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Posted 10/3/2016

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By Public Affairs Office
Transatlantic Division

Donn Booker, U.S. Army Corps of Engineers’ Transatlantic Division’s Chief of Business Integration Division, retired from federal service Oct. 1.

 Throughout September, Booker was recognized at events with accolades from many of the people he supervised, worked with, and worked for throughout his more than 36-year career.

The Society of American Military Engineers’ Blue Ridge Post bestowed their Laureate Award for Professional Achievement on Booker during the group’s monthly luncheon Sept. 14. He was a long-term member of that post and served as their president in 2008.

Rebecca Moser, the SAME Blue Ridge Post’s vice president of meetings and special events and a program assistant with the Middle East District, said Booker inspired others to improve themselves professionally.

“In addition to his many professional merits, Donn has given the same passion and enthusiasm to the SAME Blue Ridge Post,” she said. “He helped bring the post back from the brink during some difficult days.”

On Sept. 29, following his retirement luncheon, Booker was recognized with an official retirement ceremony. His wife, Wilhelmenia, a Middle East District contract specialist, and two of their four children attended the ceremony - Donn Jr. and Marina. Booker received the DA Meritorious Civilian Service Award; DA Certification of Appreciation and DA Certificate of Retirement signed by TAD Commander Maj. Gen. Robert Carlson; engineer crystal castle, and an American flag flown over the U.S. Capitol in his honor from Virginia’s 10th District Congresswoman, Hon. Barbara Comstock.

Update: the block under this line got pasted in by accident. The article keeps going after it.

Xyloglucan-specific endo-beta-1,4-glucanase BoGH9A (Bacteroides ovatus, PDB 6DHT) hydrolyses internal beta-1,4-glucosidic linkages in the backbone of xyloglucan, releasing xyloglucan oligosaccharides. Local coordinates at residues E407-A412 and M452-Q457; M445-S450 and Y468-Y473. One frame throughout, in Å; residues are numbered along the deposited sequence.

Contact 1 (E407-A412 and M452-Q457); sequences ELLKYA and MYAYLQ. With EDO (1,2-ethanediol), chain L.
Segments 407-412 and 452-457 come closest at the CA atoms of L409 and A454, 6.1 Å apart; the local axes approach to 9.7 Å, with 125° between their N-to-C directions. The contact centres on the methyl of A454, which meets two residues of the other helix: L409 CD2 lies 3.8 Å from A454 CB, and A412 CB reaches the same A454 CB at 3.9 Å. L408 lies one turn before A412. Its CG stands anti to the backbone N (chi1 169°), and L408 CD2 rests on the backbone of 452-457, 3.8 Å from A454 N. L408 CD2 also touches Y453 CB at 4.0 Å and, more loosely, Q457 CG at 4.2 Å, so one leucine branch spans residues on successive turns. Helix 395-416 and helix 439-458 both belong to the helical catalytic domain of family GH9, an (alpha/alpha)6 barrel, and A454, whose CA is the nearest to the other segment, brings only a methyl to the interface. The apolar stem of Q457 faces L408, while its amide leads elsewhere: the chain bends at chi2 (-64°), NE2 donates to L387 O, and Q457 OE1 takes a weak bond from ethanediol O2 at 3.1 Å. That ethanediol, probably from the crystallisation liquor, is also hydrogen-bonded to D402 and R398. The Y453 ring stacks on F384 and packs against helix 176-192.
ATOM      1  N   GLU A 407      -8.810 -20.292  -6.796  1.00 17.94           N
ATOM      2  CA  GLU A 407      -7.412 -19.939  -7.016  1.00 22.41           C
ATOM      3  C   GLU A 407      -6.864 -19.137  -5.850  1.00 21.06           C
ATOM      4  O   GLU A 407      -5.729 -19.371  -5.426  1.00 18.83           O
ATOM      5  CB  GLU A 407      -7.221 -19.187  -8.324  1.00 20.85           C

His accolades from Carlson; Maj. Gen. Donald (Ed) Jackson, USACE Deputy Commanding General for Civil and Emergency Operations; and Howard Stickley, SES, Regional Programs Director for the Transatlantic Division, shared a common theme: Taking interest in and caring for other people.

Jackson, unable to attend, sent his thoughts and best wishes to be read at the ceremony, called Booker “a man who through personal example and humility always encourages and strengthens others ... one committed to excellence by empowering others to do remarkable things they never believed they could do themselves.”

Booker, an architectural engineer, began working with the Corps of Engineers straight out of college. Though he wasn’t initially interested in working for the Army, he said an interviewer explained why it was a good idea.

“Do you want to work for the world’s largest engineering organization? It’s the Army. Do you want to see the world? I’ve been all over the world with the Corps of Engineers. The journey has been great.”

After taking advantage of a training program and finishing his Master’s degree, Booker incurred a two year commitment to continue working for USACE. And after the two years were up, he was hooked. He spent time working in Germany, Afghanistan and the Middle East.

During Booker’s tours in the Middle East, he spent time working for Howard Stickley, SES, Regional Programs Director, for the Transatlantic Division.

Stickley reflected on Booker as a “sponsor, mentor, and friend.” The two of them reminisced of when Stickley encouraged Booker to apply for a senior position when he was considering retirement stating “please do, we need your leadership.”

Jackson reflected on similar sentiments as he recalled their service together in Afghanistan in 2014 avowing, “you are a rock...a leader that always focused on what was possible, not what was impossible. A man who successfully brought people together.”

As he closes out his 36-year career with the federal government, Booker said he hopes he’s instilled in his employees a team approach to solving problems.

“I focus on finding solutions,” he said. “Start by identifying the problem and then work together to solve it. I’ve always found that I work better as part of a team.”

Jackson agreed.

“This will be your legacy. Not the projects you have delivered, or the problems you have solved, but the people like me whose lives you have enriched,” Jackson said. “In every assignment you have been an inspiring servant leader, mentor, friend, and brother-in-Christ to everyone. I know you are retiring today from government service, but I know you are not done serving.”

Now that he’s put in his time with the Army, Booker plans to try his hand in the private sector. “I’ve always had a burning desire to start something of my own,” he said. “I’d like to build something from the ground up, helping an organization achieve something they want to achieve.”